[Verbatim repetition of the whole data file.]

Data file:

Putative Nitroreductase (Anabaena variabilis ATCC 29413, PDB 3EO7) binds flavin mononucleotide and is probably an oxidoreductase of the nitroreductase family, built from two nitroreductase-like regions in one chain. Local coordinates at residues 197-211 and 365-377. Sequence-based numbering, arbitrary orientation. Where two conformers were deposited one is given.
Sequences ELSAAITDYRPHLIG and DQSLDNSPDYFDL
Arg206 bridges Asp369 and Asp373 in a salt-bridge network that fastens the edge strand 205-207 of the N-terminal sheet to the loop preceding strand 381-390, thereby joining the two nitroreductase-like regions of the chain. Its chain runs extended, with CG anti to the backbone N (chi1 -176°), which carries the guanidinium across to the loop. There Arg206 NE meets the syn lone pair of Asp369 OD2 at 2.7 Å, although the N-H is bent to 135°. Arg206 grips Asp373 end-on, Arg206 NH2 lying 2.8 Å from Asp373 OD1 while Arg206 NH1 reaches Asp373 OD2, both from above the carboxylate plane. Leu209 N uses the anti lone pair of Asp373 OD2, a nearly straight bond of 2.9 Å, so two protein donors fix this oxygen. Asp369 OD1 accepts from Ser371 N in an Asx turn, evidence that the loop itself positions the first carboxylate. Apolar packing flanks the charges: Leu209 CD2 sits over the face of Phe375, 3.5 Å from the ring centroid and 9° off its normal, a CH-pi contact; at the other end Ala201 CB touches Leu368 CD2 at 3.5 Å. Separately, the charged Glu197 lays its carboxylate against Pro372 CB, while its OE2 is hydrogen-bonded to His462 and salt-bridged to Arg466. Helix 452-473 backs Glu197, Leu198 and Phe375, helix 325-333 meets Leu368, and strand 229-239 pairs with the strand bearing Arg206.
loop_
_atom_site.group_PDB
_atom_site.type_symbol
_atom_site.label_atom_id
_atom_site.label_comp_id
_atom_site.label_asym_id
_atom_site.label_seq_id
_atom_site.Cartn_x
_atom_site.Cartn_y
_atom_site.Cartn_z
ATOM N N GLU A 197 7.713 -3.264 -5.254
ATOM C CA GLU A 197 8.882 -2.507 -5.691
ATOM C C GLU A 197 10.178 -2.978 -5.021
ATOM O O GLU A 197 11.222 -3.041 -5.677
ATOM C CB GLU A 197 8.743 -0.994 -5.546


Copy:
Putative Nitroreductase (Anabaena variabilis ATCC 29413, PDB 3EO7) binds flavin mononucleotide and is probably an oxidoreductase of the nitroreductase family, built from two nitroreductase-like regions in one chain. Local coordinates at residues 197-211 and 365-377. Sequence-based numbering, arbitrary orientation. Where two conformers were deposited one is given.
Sequences ELSAAITDYRPHLIG and DQSLDNSPDYFDL
Arg206 bridges Asp369 and Asp373 in a salt-bridge network that fastens the edge strand 205-207 of the N-terminal sheet to the loop preceding strand 381-390, thereby joining the two nitroreductase-like regions of the chain. Its chain runs extended, with CG anti to the backbone N (chi1 -176°), which carries the guanidinium across to the loop. There Arg206 NE meets the syn lone pair of Asp369 OD2 at 2.7 Å, although the N-H is bent to 135°. Arg206 grips Asp373 end-on, Arg206 NH2 lying 2.8 Å from Asp373 OD1 while Arg206 NH1 reaches Asp373 OD2, both from above the carboxylate plane. Leu209 N uses the anti lone pair of Asp373 OD2, a nearly straight bond of 2.9 Å, so two protein donors fix this oxygen. Asp369 OD1 accepts from Ser371 N in an Asx turn, evidence that the loop itself positions the first carboxylate. Apolar packing flanks the charges: Leu209 CD2 sits over the face of Phe375, 3.5 Å from the ring centroid and 9° off its normal, a CH-pi contact; at the other end Ala201 CB touches Leu368 CD2 at 3.5 Å. Separately, the charged Glu197 lays its carboxylate against Pro372 CB, while its OE2 is hydrogen-bonded to His462 and salt-bridged to Arg466. Helix 452-473 backs Glu197, Leu198 and Phe375, helix 325-333 meets Leu368, and strand 229-239 pairs with the strand bearing Arg206.
loop_
_atom_site.group_PDB
_atom_site.type_symbol
_atom_site.label_atom_id
_atom_site.label_comp_id
_atom_site.label_asym_id
_atom_site.label_seq_id
_atom_site.Cartn_x
_atom_site.Cartn_y
_atom_site.Cartn_z
ATOM N N GLU A 197 7.713 -3.264 -5.254
ATOM C CA GLU A 197 8.882 -2.507 -5.691
ATOM C C GLU A 197 10.178 -2.978 -5.021
ATOM O O GLU A 197 11.222 -3.041 -5.677
ATOM C CB GLU A 197 8.743 -0.994 -5.546